I have examined the parts list of your furler on "Spare Parts List Furlex 200 S & 300 S - Seldén" site and think that the problem could be two things: 1-One or many seat(s) for the ball bearings is(are) broken, or: 2-The forestay has broken strands inside the extrusions which stops the swivel from turning at regular angle in both directions. The second option is probably most probable.
Unfortunetely, you will have to dismantle the whole unit to examine, but the good news is that you may have saved your mast from dismantling because if strands are broken,your forestay could have failed under heavy winds.
To remove the whole unit without taking down the mast, you have to tie the jib halyard tight to the front deck or balcony and then remove the entire unit. Remember: Have the mast secured good to the front before taking off the forestay with the furler, and put two halyards if you can to be double secure!
I have seen the top swivel seized and the furler would move at the bottom as the extrusion would twist. If no movement at the spool the problem must be in the lower bearings.
Still check the forestay while doing the work.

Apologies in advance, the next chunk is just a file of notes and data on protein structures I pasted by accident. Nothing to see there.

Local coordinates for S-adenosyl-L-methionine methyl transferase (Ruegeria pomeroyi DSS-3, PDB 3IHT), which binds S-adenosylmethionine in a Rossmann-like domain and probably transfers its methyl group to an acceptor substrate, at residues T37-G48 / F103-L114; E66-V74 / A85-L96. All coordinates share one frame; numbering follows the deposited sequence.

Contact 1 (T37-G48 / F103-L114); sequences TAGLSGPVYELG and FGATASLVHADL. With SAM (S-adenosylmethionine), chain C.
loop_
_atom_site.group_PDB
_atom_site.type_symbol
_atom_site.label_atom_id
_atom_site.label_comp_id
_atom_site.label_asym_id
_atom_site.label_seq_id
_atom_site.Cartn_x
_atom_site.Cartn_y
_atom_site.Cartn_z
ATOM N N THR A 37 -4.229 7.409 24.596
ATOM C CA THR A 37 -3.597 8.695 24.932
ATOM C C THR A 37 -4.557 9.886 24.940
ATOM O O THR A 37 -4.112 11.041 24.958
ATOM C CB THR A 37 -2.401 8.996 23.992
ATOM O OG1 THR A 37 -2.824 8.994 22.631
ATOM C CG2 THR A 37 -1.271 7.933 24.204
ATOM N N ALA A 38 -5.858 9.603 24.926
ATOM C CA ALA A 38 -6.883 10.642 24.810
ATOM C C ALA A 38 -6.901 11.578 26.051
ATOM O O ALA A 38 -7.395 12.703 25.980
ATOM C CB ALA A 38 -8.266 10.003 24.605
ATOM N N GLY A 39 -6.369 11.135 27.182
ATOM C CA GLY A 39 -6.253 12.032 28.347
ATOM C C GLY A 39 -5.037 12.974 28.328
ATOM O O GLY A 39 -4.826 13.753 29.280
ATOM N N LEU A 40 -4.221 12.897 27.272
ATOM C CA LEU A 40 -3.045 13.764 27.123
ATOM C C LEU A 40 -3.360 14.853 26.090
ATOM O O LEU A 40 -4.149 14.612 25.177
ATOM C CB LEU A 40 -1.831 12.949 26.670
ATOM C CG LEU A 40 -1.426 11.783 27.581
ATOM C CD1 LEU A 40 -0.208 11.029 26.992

So a tip here: If you're going to disconnect your forestay you'll likely find it impossible unless you slack off some standing rigging.
- Drop your jib and get it off the foredeck.
- Use your jib halyard and preferably another spare halyard to hold the mast upright in lieu of the forestay, and tighten them up before the next step.
- Loosen whatever standing rigging is necessary on your particular boat to release the tension on the forestay (e.g. backstay). But relieve only just enough tension to allow you to remove whatever hardware is bolted in place to keep your forestay attached. Count your turns as you slack off so you know exactly how many to put back on.
- Do whatever is necessary to fix your problem. If it has to be sent away, reconnect your forestay and retension appropriately. The halyards should just be used temporarily.
It might seem a bit harrowing, but think things through first, get someone to help (controlling the forestay and furling mechanism will be a handful), and take it slowly. I managed to pull my furler off by myself last year and send it out to be repaired, but its a lot easier with a second person.